f(−7) =
f(−7) = 2(1.44)
f(−7) = 2.88
The point (−2, 4.52) is also part of the function. Now that you have some plot points, graph the function, which will look quite similar to the graph of .
Now that the function f(x) is graphed, determine if the function has an inverse. Conduct the horizontal line test on f(x). Here, the function passes the horizontal line test and, therefore, f(x) has an inverse.
6. f^{−1}(x) = − 4
This question builds upon the previous question and requires you to determine f^{−1}(x), given that f(x) = 2, algebraically. The first step in solving for f^{−1}(x) is to replace f(x) with y in the original function: f(x) = 2 becomes y = 2. Next, switch x and yin the equation: y = 2 becomes x = 2. Then, solve for y:
Finally, replace the y with f^{−1}(x): y = − 4 becomes f^{−1}(x) = − 4.
7. Now that you’ve graphed the original function f(x) and defined f^{−1}(x), you now have to graph f^{−1}(x). In question 5, you found the x- and y-intercepts of f(x) are (−4, 0) and (0, 3.175), respectively. Since f^{−1}(x) is the inverse of f(x), you know that the x- and y-intercepts of f^{−1}(x) are (3.175, 0) and (0, −4). Plot these points and draw the line of reflection on your graph. See the graph below.
Once you have the x- and y-intercepts of f^{−1}(x) and the reflection line graphed, you can use the graph to identify other points that lie on f^{−1}(x). Based on the graph, you will find that the original function, f(x), contains the points (− 8, −3.175), (−5, −2), (4, 4), and (10, 4.82). Therefore, the inverse function, f^{−1}(x), contains the points (−3.175, −8), (−2, −5), (4, 4), and (4.82, 10). You can then plot these points and then graph f^{−1}(x) as shown by the dashed line in the graph below.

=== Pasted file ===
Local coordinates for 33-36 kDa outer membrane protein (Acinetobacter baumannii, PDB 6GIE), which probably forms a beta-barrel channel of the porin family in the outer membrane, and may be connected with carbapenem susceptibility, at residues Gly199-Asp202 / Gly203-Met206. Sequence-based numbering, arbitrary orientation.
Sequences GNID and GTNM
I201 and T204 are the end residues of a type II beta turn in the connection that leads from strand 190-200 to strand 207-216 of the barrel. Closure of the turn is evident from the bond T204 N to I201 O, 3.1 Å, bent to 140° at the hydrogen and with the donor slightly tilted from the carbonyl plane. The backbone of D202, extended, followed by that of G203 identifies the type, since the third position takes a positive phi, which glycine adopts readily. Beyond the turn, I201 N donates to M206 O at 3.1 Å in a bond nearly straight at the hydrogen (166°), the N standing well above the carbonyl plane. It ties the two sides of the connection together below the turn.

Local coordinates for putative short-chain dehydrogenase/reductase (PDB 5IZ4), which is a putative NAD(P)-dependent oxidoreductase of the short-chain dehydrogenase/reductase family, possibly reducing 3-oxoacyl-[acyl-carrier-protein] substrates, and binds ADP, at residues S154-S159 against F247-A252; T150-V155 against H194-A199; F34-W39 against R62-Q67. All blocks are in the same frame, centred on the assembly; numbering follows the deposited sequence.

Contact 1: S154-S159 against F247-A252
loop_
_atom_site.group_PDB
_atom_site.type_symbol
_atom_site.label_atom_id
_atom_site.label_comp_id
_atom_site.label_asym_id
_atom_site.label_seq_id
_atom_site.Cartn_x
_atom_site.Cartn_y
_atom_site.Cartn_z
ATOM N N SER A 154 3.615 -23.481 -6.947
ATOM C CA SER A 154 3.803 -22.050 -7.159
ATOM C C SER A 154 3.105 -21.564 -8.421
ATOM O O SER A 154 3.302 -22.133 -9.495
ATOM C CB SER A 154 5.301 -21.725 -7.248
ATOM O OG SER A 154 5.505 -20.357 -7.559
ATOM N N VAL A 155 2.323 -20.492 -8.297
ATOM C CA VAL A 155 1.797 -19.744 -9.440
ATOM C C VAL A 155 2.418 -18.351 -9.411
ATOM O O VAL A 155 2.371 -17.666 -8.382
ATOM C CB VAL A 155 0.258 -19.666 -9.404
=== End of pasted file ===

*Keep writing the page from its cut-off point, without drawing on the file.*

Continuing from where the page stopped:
8. fabien(3) = 11
You are given the graph of the function sofia(x) = |x + 2| + 1, told that fabien(x) = 2[sofia(x)] − 1, and required graph the function and determine fabien(3). To do this, you need to understand how fabien(x) is transformed from the original function, sofia(x).
First, determine the function fabien(x). If you were to expand fabien(x), you will find that
fabien(x) = 2[sofia(x)] − 1
fabien(x) = 2[|x + 2| + 1] − 1
fabien(x) = |2x + 4| + 2 − 1
fabien(x) = |2x + 4| + 1
Since the function can be put into vertex form, in which f(x) = a|x − h| + k and (h, k) is the vertex to get f(x) = 2|x + 2| + 1, the vertex of fabien(x) is (−2, 1).
Now consider the 2 in the function fabien(x) = |2x + 4| + 1. Recall that for any function, if a > 1, the image will have a vertical stretch in the y-direction appearing taller and thinner than the pre-image, sofia(x). Since fabien(x) = |2x + 4| + 1, the value of a is 2, and the graph of the function will be vertically stretched by a factor of 2, indicating that the vertex of fabien(x) will be (−2, 2).
You may also want to find a few points to plot for the function fabien(x) = |2x + 4| + 1. First, find the y-intercept by setting x = 0 and solving for y:
fabien(x) = |2x + 4| + 1
fabien(0) = |2(0) + 4| + 1
fabien(0) = |4| + 1
fabien(0) = 5
Thus, the y-intercept is (0, 5). If we set x = 1, we find that
fabien(x) = |2x + 4| + 1
fabien(1) = |2(1) + 4| + 1
fabien(1) = |6| + 1
fabien(1) = 7
Therefore, point (1, 7) exists on the function. Similarly, if we set x = −1, we find that
fabien(x) = |2x + 4| + 1
fabien(−1) = |2(−1) + 4| + 1
fabien(−1) = |2| + 1
fabien(−1) = 3
Thus, the point (−1, 3) exists on the function. Finally, plot the vertex (−2, 1), the y-intercept (0, 5), and the points (1, 7) and (−1, 3), and graph fabien(x) as shown:
The last part of the question requires you to determine fabien(3). Look at the graph of fabien(x) and find the y-value that exists when x = 3. Here, fabien(3) = 11.
9. Discontinuous; Step function; Ceiling function
Start by determining whether the function is continuous or discontinuous. Because there are numerous breaks and gaps in the graph of the function, the function is discontinuous.
Now determine if goo(x) is an absolute value, piecewise, or step function. Since the function does not depict a V-shaped image, the function is not an absolute value function. A step function is related to a piecewise function but consists of constant horizontal pieces occurring at adjacent intervals of the function; the graph of a step function looks like a set of steps, or a staircase. So, while the function could be classified as a piecewise function, the function is more precisely classified as a step function.